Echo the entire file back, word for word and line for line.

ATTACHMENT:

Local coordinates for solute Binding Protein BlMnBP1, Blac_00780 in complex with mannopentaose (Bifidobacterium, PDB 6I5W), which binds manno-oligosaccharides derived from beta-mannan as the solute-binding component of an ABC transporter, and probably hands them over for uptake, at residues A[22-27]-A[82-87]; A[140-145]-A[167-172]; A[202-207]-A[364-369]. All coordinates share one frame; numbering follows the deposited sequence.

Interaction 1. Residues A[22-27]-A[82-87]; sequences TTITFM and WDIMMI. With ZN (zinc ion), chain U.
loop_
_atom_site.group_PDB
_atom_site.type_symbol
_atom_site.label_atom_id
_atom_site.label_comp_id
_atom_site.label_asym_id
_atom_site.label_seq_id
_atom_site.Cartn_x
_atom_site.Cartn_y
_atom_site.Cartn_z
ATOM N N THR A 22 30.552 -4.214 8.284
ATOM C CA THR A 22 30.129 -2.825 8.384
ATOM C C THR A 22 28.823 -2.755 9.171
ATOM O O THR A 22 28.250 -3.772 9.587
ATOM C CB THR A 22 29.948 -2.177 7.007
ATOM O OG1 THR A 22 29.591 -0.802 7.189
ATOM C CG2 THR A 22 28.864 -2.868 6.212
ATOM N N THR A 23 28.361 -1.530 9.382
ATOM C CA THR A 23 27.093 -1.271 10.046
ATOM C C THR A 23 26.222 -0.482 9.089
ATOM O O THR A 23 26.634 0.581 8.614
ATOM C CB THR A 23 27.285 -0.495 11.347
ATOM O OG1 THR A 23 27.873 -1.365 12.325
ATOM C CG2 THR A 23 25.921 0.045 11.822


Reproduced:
Local coordinates for solute Binding Protein BlMnBP1, Blac_00780 in complex with mannopentaose (Bifidobacterium, PDB 6I5W), which binds manno-oligosaccharides derived from beta-mannan as the solute-binding component of an ABC transporter, and probably hands them over for uptake, at residues A[22-27]-A[82-87]; A[140-145]-A[167-172]; A[202-207]-A[364-369]. All coordinates share one frame; numbering follows the deposited sequence.

Interaction 1. Residues A[22-27]-A[82-87]; sequences TTITFM and WDIMMI. With ZN (zinc ion), chain U.
loop_
_atom_site.group_PDB
_atom_site.type_symbol
_atom_site.label_atom_id
_atom_site.label_comp_id
_atom_site.label_asym_id
_atom_site.label_seq_id
_atom_site.Cartn_x
_atom_site.Cartn_y
_atom_site.Cartn_z
ATOM N N THR A 22 30.552 -4.214 8.284
ATOM C CA THR A 22 30.129 -2.825 8.384
ATOM C C THR A 22 28.823 -2.755 9.171
ATOM O O THR A 22 28.250 -3.772 9.587
ATOM C CB THR A 22 29.948 -2.177 7.007
ATOM O OG1 THR A 22 29.591 -0.802 7.189
ATOM C CG2 THR A 22 28.864 -2.868 6.212
ATOM N N THR A 23 28.361 -1.530 9.382
ATOM C CA THR A 23 27.093 -1.271 10.046
ATOM C C THR A 23 26.222 -0.482 9.089
ATOM O O THR A 23 26.634 0.581 8.614
ATOM C CB THR A 23 27.285 -0.495 11.347
ATOM O OG1 THR A 23 27.873 -1.365 12.325
ATOM C CG2 THR A 23 25.921 0.045 11.822